Towards the end of a year that saw revelations that sex abuse had been endemic in Catholic church-run institutions, severe weather bringing the country to a standstill and a leadership heave against prospective Taoiseach Enda Kenny, rumours persisted that the Government would require financial assistance from the EU and the IMF. These claims were dismissed even as Finance Commissioner Olli Rehn arrived in Ireland to draw up a four-year austerity plan. This was launched by Brian Lenihan and Brian Cowen as a ‘recovery plan’. It would cut expenditure by €10 billion and raise €5 billion in tax.
The arrival of the IMF in late November 2010 cemented the end of the Fianna Fáil-Green coalition. The acceptance of the €85 billion loan was preceded by the revelation in September 2010 that the cost of bailing out Anglo Irish Bank would be €50 billion and that the four-year plan would cut €15 billion in the next four years in order to appease the lenders.
As Cowen came to the end of his tenure he faced revelations in January 2011 of a previously undisclosed meeting between him, the then Chairman of Anglo Irish bank, a former Anglo board member and the former Director of the Central Bank prior to implementing the bank guarantee scheme.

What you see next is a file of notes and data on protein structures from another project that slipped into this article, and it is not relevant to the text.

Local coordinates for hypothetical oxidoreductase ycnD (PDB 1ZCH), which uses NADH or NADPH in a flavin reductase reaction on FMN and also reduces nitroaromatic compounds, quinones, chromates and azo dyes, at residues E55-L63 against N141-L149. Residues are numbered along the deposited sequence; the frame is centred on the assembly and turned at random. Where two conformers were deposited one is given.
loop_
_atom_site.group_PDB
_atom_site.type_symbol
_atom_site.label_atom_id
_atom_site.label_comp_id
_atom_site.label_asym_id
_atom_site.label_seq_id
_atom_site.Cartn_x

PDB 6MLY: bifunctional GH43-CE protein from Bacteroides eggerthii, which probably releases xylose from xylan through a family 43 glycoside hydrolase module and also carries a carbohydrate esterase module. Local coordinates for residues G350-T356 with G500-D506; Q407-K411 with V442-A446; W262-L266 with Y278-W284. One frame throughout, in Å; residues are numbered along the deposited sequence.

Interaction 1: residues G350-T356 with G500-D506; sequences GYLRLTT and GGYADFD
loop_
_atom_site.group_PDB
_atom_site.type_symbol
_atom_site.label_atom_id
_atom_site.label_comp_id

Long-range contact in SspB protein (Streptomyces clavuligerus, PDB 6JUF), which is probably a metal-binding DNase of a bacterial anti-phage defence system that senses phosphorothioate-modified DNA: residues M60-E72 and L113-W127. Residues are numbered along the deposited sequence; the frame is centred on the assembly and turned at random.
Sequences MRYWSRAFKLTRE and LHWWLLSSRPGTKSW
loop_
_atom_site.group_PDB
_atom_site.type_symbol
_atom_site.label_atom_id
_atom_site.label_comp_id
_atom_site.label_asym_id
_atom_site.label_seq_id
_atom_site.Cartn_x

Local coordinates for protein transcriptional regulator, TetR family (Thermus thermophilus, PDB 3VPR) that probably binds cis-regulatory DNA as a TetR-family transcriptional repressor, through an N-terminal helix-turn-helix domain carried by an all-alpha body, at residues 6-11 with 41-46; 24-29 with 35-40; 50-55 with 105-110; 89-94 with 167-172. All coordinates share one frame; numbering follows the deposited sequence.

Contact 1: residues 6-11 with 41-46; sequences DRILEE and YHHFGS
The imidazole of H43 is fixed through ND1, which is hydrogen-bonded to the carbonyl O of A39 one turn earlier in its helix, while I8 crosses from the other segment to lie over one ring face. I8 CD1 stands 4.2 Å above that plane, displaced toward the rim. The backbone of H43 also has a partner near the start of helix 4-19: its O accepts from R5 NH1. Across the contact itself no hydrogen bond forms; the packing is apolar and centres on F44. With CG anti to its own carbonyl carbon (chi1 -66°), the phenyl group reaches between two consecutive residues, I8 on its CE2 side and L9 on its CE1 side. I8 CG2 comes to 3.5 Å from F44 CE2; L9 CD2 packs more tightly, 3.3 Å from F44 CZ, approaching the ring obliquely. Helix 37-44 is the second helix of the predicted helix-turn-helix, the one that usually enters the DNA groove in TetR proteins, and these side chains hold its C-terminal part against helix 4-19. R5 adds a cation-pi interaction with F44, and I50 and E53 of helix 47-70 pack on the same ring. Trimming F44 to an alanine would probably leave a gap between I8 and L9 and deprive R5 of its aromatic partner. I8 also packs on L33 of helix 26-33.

Amid unprecedented scenes in the Dáil on 20 January, with six ministerial resignations and an absent Taoiseach, Enda Kenny called for Brian Cowen to “come to the House to inform the Irish public what is happening in this country.” This was followed by the announcement that a general election was imminent and marathon sessions to get the Finance Bill passed before a new Government was elected.
Despite a tumultuous 21 months as Taoiseach, Cowen’s personal standing was praised and commended by both main opposition leaders as the Dáil reached its dissolution on 1 February.
Programme for Government progress
The 2007 Programme for Government was written in a relatively stable economic climate. It aimed to grow the economy by 4.5 per cent annually (it is now estimated to grow by 2.7 per cent annually) and to deliver the €184 billion National Development Plan (NDP), which included €33 billion for transport infrastructure, over seven years.
However, by October 2009, a renewed programme was drawn up because the 2007 one did not reflect the “current economic realities.”